In addition to lost economic opportunities, the deployment of 1000 Texas National Guard troops to the southern border in 2014 cost Texas taxpayers approximately $59 million, MALC argues, pointing out that there are now approximately less than 100 Texas National Guard troops remaining along the border with an additional $7.7 million appropriated during the 2016-17 biennium.

“Facts should matter. At a time when Mexican migrant crossings are at their lowest levels in nearly 50 years and we are experiencing a net-zero migration from Mexico, the federal government should take steps to increase cooperation with Mexico. Our shared border should be viewed as an opportunity and not a challenge,” Anchia said. “We call on Governor Abbott to defend Texas against ill-conceived plans that would damage our state’s economy, kill jobs, and harm our relationship with Mexico.”

Here is the Associated Press story:

AP Exclusive: DHS weighed National Guard for immigration roundups

ASSOCIATED PRESS: The Trump administration considered a proposal to mobilize as many as 100,000 National Guard troops to round up unauthorized immigrants, including millions living nowhere near the Mexico border, according to a draft memo obtained by The Associated Press.

Staffers in the Department of Homeland Security said the proposal had been discussed as recently as last Friday.

The 11-page document calls for the unprecedented militarization of immigration enforcement as far north as Portland, Oregon, and as far east as New Orleans, Louisiana.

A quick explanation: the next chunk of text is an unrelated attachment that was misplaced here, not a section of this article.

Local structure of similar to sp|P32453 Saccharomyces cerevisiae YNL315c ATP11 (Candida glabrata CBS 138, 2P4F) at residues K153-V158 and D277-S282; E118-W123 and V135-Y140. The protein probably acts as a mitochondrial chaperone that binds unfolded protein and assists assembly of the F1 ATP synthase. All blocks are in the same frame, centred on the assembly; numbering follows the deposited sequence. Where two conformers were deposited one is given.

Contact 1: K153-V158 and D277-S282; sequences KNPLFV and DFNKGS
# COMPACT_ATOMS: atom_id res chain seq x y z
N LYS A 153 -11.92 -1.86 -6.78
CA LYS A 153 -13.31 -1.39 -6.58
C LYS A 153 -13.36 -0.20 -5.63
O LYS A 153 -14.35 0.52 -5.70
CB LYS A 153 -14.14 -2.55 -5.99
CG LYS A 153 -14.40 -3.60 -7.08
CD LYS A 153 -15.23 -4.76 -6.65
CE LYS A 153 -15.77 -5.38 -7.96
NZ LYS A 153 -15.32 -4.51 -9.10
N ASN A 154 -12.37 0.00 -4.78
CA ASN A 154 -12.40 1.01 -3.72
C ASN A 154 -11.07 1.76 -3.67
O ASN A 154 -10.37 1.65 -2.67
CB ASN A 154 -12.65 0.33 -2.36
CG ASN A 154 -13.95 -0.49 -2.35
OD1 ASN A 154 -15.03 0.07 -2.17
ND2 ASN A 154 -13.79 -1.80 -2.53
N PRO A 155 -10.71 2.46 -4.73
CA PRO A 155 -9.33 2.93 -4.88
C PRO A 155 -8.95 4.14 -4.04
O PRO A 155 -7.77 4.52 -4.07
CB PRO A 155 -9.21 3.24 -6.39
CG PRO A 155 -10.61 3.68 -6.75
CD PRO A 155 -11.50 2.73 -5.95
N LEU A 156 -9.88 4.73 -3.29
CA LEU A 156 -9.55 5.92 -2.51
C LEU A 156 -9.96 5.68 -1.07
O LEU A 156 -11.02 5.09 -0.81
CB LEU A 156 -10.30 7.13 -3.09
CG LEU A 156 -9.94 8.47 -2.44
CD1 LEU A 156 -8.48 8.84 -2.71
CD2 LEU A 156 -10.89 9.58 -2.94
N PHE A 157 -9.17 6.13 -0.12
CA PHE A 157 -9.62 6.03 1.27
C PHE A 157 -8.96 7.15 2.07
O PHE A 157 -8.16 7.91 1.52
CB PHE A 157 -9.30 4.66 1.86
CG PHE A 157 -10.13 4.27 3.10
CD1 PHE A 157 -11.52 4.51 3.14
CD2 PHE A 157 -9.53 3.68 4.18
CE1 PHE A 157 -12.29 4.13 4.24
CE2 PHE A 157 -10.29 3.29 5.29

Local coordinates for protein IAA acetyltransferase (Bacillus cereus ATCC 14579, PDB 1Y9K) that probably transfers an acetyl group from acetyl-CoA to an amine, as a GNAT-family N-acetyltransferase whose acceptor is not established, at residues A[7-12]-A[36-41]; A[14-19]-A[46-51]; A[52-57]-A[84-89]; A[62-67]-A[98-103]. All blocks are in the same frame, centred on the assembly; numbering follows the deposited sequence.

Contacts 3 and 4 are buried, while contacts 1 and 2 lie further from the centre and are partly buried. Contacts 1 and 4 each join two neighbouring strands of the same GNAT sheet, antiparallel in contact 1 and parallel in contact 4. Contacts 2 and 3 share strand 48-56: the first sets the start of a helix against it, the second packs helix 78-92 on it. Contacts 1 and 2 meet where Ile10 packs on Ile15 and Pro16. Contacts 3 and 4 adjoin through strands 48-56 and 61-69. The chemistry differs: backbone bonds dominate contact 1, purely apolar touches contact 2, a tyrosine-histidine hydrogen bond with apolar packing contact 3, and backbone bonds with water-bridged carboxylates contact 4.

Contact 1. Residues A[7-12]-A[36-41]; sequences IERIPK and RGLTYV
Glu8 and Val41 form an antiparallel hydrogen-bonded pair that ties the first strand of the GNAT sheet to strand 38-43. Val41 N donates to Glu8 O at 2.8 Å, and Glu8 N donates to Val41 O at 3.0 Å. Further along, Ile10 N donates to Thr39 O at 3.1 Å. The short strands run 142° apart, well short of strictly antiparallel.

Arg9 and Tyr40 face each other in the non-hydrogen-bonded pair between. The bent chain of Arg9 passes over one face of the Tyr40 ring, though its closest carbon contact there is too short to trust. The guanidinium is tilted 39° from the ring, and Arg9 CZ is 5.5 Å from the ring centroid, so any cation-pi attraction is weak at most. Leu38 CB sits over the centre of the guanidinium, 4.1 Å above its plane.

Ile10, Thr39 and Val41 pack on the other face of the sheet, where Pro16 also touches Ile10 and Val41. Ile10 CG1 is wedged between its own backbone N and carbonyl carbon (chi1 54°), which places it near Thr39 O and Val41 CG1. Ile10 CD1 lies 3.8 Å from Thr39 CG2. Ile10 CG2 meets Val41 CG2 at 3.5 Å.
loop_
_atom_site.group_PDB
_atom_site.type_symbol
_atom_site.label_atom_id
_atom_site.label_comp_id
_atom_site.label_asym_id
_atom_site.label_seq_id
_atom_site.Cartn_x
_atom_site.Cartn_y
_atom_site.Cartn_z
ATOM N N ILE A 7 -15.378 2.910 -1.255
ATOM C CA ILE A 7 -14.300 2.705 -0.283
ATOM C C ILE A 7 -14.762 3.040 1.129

Four states that border on Mexico were included in the proposal — California, Arizona, New Mexico and Texas — but it also encompasses seven states contiguous to those four — Oregon, Nevada, Utah, Colorado, Oklahoma, Arkansas and Louisiana.

White House spokesman Sean Spicer said Friday the document was “not a White House document.”

“There is no effort to do what is potentially suggested,” he said. Spicer called the AP report “100 percent not true, adding that there was “no effort at all to utilize the National Guard to round up unauthorized immigrants.”

A DHS official described the document as a very early draft that was not seriously considered and never brought to the secretary for approval.

The AP had sought comment from the White House beginning Thursday and DHS earlier Friday and had not received a response from either.

Governors in the 11 states would have had a choice whether to have their guard troops participate, according to the memo, which bears the name of U.S. Homeland Security Secretary John Kelly, a retired four-star Marine general.

While National Guard personnel have been used to assist with immigration-related missions on the U.S.-Mexico border before, they have never been used as broadly or as far north.

The memo was addressed to the then-acting heads of U.S. Immigration and Customs Enforcement and U.S. Customs and Border Protection. It would have served as guidance to implement the wide-ranging executive order on immigration and border security that President Donald Trump signed Jan. 25. Such memos are routinely issued to supplement executive orders.

Editor’s Note: Click here to read the full Associated Press story.

Editor’s Note: The main image accompanying this storywas taken on Feb. 24, 2015. It shows members of the National Guard patrol along the Rio Grande at the Texas-Mexico border in Rio Grande City, Texas. (AP Photo/Eric Gay, File)